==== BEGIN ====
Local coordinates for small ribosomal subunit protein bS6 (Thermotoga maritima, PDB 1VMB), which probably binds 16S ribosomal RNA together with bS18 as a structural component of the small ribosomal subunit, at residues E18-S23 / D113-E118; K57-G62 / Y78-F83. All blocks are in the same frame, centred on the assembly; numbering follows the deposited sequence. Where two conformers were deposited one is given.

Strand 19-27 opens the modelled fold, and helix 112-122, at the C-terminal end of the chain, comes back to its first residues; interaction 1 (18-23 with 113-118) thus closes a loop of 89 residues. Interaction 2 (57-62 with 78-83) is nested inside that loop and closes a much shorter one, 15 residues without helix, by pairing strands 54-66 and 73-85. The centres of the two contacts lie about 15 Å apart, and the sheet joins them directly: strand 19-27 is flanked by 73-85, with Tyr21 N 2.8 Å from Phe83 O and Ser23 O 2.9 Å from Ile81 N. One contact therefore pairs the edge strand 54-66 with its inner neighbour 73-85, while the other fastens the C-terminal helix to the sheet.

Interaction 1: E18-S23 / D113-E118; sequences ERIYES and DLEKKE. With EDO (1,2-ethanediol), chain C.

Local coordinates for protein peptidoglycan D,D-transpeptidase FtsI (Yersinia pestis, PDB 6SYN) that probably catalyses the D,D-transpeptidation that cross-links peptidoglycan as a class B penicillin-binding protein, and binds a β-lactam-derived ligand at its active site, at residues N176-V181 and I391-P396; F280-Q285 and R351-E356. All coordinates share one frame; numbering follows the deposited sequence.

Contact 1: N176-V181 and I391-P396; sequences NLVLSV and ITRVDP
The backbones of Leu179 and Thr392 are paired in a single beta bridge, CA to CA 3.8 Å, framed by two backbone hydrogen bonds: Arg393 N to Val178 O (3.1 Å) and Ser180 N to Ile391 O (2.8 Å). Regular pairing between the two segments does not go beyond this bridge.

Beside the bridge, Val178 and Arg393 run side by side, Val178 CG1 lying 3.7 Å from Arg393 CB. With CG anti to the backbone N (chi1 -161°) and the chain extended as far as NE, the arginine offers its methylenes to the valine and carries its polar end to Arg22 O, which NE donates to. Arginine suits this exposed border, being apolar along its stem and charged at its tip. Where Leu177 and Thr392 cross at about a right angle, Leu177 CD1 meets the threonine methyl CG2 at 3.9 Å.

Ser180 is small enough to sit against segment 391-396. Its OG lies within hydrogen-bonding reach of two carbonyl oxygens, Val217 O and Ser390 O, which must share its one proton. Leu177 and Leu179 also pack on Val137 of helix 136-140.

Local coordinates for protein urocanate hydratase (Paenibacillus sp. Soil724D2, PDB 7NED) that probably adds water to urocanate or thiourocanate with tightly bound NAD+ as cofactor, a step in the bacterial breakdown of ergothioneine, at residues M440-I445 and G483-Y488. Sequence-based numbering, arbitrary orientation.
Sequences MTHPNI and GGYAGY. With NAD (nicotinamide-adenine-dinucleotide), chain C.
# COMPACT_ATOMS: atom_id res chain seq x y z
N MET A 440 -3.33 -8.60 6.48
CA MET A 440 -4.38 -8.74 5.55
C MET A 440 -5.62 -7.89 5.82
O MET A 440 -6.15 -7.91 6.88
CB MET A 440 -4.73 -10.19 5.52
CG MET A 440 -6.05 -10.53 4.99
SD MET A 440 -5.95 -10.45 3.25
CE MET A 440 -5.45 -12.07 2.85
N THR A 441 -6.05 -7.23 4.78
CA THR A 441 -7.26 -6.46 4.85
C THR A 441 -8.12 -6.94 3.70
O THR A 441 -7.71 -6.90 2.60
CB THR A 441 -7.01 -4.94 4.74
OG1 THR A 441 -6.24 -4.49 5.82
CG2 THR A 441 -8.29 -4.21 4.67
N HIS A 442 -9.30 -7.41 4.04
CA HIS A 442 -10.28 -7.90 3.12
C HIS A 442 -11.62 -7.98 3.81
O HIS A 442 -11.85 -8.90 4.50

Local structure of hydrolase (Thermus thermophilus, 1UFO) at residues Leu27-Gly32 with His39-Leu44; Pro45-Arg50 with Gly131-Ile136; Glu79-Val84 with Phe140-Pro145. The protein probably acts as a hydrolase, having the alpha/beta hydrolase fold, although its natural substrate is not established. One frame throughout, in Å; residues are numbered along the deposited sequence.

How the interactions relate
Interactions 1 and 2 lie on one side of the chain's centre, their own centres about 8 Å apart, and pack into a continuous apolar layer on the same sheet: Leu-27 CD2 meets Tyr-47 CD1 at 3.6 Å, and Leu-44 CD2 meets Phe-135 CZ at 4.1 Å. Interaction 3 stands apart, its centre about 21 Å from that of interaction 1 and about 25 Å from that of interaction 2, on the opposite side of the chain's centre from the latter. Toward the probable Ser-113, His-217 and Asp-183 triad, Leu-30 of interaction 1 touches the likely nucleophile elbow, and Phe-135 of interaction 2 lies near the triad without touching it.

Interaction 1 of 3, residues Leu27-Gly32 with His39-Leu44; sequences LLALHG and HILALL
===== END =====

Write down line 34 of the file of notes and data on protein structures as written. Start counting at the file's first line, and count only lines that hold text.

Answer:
Interaction 1 of 3, residues Leu27-Gly32 with His39-Leu44; sequences LLALHG and HILALL